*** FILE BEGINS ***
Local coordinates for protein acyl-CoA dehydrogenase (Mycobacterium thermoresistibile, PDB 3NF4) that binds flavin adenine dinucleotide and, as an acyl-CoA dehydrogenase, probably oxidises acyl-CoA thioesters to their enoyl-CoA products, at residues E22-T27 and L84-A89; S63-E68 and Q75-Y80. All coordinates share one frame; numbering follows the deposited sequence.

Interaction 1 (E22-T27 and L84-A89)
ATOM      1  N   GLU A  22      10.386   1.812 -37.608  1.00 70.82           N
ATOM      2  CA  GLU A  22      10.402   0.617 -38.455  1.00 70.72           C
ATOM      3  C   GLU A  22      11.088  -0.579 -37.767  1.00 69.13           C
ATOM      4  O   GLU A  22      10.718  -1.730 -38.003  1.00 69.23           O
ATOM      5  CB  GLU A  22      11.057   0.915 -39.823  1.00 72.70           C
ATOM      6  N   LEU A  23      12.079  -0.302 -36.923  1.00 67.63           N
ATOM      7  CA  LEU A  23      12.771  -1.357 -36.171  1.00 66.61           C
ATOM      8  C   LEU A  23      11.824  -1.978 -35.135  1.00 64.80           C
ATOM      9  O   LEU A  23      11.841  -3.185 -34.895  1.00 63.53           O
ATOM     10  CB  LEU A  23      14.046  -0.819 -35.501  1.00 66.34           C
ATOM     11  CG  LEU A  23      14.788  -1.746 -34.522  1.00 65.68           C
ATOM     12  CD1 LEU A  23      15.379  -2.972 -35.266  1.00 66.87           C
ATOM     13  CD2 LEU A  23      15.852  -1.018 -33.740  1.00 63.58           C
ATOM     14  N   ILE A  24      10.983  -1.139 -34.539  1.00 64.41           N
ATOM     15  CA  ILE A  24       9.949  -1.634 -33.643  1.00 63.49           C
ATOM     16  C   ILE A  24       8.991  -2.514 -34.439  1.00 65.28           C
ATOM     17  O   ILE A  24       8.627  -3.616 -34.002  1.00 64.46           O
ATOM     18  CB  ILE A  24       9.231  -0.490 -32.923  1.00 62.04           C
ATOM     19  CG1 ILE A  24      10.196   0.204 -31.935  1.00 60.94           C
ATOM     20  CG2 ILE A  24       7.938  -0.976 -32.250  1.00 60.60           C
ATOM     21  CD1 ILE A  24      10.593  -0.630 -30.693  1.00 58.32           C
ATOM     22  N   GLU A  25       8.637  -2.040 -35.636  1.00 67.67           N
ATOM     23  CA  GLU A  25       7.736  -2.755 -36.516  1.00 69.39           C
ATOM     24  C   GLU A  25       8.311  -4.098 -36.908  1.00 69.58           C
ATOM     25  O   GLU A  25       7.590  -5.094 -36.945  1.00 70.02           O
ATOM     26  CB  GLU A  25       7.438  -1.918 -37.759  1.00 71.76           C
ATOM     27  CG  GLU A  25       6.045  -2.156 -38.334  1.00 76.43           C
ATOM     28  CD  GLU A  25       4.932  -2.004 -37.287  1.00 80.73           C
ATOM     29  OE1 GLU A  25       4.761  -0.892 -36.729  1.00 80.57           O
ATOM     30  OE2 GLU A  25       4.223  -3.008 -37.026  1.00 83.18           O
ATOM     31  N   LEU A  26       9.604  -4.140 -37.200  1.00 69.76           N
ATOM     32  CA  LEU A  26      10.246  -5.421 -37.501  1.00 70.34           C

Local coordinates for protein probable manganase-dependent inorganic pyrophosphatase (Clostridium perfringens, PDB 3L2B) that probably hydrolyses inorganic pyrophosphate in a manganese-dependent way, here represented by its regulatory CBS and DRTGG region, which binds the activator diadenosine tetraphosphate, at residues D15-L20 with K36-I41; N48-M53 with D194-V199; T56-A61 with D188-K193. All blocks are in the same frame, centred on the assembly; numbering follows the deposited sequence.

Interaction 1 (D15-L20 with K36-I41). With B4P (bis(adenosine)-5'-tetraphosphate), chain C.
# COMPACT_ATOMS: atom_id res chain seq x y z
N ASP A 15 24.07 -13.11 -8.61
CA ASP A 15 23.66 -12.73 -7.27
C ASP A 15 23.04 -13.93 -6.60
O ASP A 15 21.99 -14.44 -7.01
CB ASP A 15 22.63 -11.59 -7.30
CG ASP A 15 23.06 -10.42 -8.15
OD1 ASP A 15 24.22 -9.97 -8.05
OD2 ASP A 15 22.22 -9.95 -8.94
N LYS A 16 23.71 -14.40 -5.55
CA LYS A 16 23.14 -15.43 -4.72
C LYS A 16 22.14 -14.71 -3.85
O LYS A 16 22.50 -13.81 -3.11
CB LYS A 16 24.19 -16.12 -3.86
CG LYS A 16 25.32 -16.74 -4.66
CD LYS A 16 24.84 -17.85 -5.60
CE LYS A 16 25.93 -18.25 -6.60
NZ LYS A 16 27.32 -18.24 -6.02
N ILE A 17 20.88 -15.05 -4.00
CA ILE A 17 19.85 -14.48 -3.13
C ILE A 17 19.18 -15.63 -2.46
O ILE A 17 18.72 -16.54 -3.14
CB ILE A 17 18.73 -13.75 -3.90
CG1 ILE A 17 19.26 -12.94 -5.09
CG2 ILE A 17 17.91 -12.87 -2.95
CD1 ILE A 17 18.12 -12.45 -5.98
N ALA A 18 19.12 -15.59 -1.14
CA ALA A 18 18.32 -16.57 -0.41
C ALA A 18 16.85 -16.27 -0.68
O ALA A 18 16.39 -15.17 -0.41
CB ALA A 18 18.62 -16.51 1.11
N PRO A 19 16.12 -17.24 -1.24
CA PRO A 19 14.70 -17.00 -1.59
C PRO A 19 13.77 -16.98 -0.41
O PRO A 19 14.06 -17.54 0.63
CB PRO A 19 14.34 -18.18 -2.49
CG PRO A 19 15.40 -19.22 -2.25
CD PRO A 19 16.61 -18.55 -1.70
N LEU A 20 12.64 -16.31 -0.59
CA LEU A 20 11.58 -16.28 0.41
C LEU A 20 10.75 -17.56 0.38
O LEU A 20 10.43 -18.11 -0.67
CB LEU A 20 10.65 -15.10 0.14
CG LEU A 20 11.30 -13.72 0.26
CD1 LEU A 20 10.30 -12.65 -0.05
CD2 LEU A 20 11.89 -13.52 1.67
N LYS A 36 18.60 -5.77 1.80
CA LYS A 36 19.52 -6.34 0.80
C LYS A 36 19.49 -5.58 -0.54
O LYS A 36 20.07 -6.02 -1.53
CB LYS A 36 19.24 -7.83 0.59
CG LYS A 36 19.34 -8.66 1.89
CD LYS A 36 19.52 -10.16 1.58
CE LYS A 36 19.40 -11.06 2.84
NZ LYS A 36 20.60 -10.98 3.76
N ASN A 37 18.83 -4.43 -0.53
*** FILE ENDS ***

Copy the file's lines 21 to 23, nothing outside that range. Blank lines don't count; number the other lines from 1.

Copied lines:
ATOM     19  CG1 ILE A  24      10.196   0.204 -31.935  1.00 60.94           C
ATOM     20  CG2 ILE A  24       7.938  -0.976 -32.250  1.00 60.60           C
ATOM     21  CD1 ILE A  24      10.593  -0.630 -30.693  1.00 58.32           C